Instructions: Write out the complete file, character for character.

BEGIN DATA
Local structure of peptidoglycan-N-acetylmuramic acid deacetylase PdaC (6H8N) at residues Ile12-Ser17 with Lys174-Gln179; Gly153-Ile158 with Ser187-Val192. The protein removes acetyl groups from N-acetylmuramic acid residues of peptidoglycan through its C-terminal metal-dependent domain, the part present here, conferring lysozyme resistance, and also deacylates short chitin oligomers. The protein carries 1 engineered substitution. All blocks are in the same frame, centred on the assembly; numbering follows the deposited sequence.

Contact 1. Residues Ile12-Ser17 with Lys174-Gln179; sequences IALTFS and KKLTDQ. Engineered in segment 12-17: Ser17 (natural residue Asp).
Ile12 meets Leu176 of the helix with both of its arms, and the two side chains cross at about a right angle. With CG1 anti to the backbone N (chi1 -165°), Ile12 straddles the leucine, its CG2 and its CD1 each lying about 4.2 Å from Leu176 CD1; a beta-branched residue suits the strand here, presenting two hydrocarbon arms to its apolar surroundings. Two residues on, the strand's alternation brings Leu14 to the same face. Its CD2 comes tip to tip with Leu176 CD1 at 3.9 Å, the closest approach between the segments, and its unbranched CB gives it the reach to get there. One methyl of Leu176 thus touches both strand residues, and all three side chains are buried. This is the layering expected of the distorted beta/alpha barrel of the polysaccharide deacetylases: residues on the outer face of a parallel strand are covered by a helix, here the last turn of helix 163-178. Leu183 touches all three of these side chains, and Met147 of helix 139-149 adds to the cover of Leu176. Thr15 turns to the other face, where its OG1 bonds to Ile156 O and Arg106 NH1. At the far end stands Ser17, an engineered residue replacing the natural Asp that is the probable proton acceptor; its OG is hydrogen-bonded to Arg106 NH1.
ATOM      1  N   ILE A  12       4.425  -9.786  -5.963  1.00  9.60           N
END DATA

Local structure of peptidoglycan-N-acetylmuramic acid deacetylase PdaC (6H8N) at residues Ile12-Ser17 with Lys174-Gln179; Gly153-Ile158 with Ser187-Val192. The protein removes acetyl groups from N-acetylmuramic acid residues of peptidoglycan through its C-terminal metal-dependent domain, the part present here, conferring lysozyme resistance, and also deacylates short chitin oligomers. The protein carries 1 engineered substitution. All blocks are in the same frame, centred on the assembly; numbering follows the deposited sequence.

Contact 1. Residues Ile12-Ser17 with Lys174-Gln179; sequences IALTFS and KKLTDQ. Engineered in segment 12-17: Ser17 (natural residue Asp).
Ile12 meets Leu176 of the helix with both of its arms, and the two side chains cross at about a right angle. With CG1 anti to the backbone N (chi1 -165°), Ile12 straddles the leucine, its CG2 and its CD1 each lying about 4.2 Å from Leu176 CD1; a beta-branched residue suits the strand here, presenting two hydrocarbon arms to its apolar surroundings. Two residues on, the strand's alternation brings Leu14 to the same face. Its CD2 comes tip to tip with Leu176 CD1 at 3.9 Å, the closest approach between the segments, and its unbranched CB gives it the reach to get there. One methyl of Leu176 thus touches both strand residues, and all three side chains are buried. This is the layering expected of the distorted beta/alpha barrel of the polysaccharide deacetylases: residues on the outer face of a parallel strand are covered by a helix, here the last turn of helix 163-178. Leu183 touches all three of these side chains, and Met147 of helix 139-149 adds to the cover of Leu176. Thr15 turns to the other face, where its OG1 bonds to Ile156 O and Arg106 NH1. At the far end stands Ser17, an engineered residue replacing the natural Asp that is the probable proton acceptor; its OG is hydrogen-bonded to Arg106 NH1.
ATOM      1  N   ILE A  12       4.425  -9.786  -5.963  1.00  9.60           N